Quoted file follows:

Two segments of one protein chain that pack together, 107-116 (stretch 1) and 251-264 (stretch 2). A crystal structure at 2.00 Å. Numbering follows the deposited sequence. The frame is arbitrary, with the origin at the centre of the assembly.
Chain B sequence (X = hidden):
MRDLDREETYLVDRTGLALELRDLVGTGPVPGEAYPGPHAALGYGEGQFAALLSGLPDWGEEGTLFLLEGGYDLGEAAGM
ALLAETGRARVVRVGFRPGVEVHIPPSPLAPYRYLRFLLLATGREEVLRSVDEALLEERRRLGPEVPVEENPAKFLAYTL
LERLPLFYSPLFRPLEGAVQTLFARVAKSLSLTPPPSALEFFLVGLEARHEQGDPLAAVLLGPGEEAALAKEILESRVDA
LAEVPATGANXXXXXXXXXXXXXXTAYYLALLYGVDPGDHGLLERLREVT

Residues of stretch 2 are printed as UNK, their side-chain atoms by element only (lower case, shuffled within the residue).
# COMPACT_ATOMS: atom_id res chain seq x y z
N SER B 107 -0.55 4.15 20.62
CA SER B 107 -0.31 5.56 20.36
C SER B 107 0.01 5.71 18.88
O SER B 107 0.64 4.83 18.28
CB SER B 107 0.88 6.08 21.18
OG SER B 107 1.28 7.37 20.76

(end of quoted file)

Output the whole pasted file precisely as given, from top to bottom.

Two segments of one protein chain that pack together, 107-116 (stretch 1) and 251-264 (stretch 2). A crystal structure at 2.00 Å. Numbering follows the deposited sequence. The frame is arbitrary, with the origin at the centre of the assembly.
Chain B sequence (X = hidden):
MRDLDREETYLVDRTGLALELRDLVGTGPVPGEAYPGPHAALGYGEGQFAALLSGLPDWGEEGTLFLLEGGYDLGEAAGM
ALLAETGRARVVRVGFRPGVEVHIPPSPLAPYRYLRFLLLATGREEVLRSVDEALLEERRRLGPEVPVEENPAKFLAYTL
LERLPLFYSPLFRPLEGAVQTLFARVAKSLSLTPPPSALEFFLVGLEARHEQGDPLAAVLLGPGEEAALAKEILESRVDA
LAEVPATGANXXXXXXXXXXXXXXTAYYLALLYGVDPGDHGLLERLREVT

Residues of stretch 2 are printed as UNK, their side-chain atoms by element only (lower case, shuffled within the residue).
# COMPACT_ATOMS: atom_id res chain seq x y z
N SER B 107 -0.55 4.15 20.62
CA SER B 107 -0.31 5.56 20.36
C SER B 107 0.01 5.71 18.88
O SER B 107 0.64 4.83 18.28
CB SER B 107 0.88 6.08 21.18
OG SER B 107 1.28 7.37 20.76